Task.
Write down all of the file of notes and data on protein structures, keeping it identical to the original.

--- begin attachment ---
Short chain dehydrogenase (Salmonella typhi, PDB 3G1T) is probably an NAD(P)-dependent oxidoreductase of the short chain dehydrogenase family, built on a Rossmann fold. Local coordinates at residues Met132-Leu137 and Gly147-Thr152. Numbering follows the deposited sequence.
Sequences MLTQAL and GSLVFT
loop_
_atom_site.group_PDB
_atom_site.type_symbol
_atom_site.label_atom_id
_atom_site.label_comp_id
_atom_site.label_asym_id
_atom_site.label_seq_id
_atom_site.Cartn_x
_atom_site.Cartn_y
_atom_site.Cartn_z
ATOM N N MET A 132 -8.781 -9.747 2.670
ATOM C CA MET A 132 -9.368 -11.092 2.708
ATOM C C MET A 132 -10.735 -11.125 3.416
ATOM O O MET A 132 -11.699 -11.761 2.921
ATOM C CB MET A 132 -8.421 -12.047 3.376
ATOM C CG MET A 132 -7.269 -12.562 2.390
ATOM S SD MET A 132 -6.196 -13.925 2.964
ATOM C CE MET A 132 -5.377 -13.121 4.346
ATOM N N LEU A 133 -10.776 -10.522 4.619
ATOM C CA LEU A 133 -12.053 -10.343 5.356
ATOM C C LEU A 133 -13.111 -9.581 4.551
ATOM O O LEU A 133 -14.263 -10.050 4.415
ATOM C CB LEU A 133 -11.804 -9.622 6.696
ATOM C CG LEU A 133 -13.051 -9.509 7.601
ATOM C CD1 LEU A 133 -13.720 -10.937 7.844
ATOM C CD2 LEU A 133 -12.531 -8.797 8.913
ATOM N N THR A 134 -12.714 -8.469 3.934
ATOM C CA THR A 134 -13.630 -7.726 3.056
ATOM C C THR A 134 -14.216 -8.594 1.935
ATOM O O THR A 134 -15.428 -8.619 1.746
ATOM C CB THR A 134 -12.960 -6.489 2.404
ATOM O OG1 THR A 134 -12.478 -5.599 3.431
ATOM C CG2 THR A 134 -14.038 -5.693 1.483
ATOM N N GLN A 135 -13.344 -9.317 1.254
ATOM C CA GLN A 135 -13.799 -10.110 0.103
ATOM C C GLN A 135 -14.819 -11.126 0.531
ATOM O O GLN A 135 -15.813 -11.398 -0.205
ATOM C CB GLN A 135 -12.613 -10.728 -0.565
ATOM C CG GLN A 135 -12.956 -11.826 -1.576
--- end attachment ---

Short chain dehydrogenase (Salmonella typhi, PDB 3G1T) is probably an NAD(P)-dependent oxidoreductase of the short chain dehydrogenase family, built on a Rossmann fold. Local coordinates at residues Met132-Leu137 and Gly147-Thr152. Numbering follows the deposited sequence.
Sequences MLTQAL and GSLVFT
loop_
_atom_site.group_PDB
_atom_site.type_symbol
_atom_site.label_atom_id
_atom_site.label_comp_id
_atom_site.label_asym_id
_atom_site.label_seq_id
_atom_site.Cartn_x
_atom_site.Cartn_y
_atom_site.Cartn_z
ATOM N N MET A 132 -8.781 -9.747 2.670
ATOM C CA MET A 132 -9.368 -11.092 2.708
ATOM C C MET A 132 -10.735 -11.125 3.416
ATOM O O MET A 132 -11.699 -11.761 2.921
ATOM C CB MET A 132 -8.421 -12.047 3.376
ATOM C CG MET A 132 -7.269 -12.562 2.390
ATOM S SD MET A 132 -6.196 -13.925 2.964
ATOM C CE MET A 132 -5.377 -13.121 4.346
ATOM N N LEU A 133 -10.776 -10.522 4.619
ATOM C CA LEU A 133 -12.053 -10.343 5.356
ATOM C C LEU A 133 -13.111 -9.581 4.551
ATOM O O LEU A 133 -14.263 -10.050 4.415
ATOM C CB LEU A 133 -11.804 -9.622 6.696
ATOM C CG LEU A 133 -13.051 -9.509 7.601
ATOM C CD1 LEU A 133 -13.720 -10.937 7.844
ATOM C CD2 LEU A 133 -12.531 -8.797 8.913
ATOM N N THR A 134 -12.714 -8.469 3.934
ATOM C CA THR A 134 -13.630 -7.726 3.056
ATOM C C THR A 134 -14.216 -8.594 1.935
ATOM O O THR A 134 -15.428 -8.619 1.746
ATOM C CB THR A 134 -12.960 -6.489 2.404
ATOM O OG1 THR A 134 -12.478 -5.599 3.431
ATOM C CG2 THR A 134 -14.038 -5.693 1.483
ATOM N N GLN A 135 -13.344 -9.317 1.254
ATOM C CA GLN A 135 -13.799 -10.110 0.103
ATOM C C GLN A 135 -14.819 -11.126 0.531
ATOM O O GLN A 135 -15.813 -11.398 -0.205
ATOM C CB GLN A 135 -12.613 -10.728 -0.565
ATOM C CG GLN A 135 -12.956 -11.826 -1.576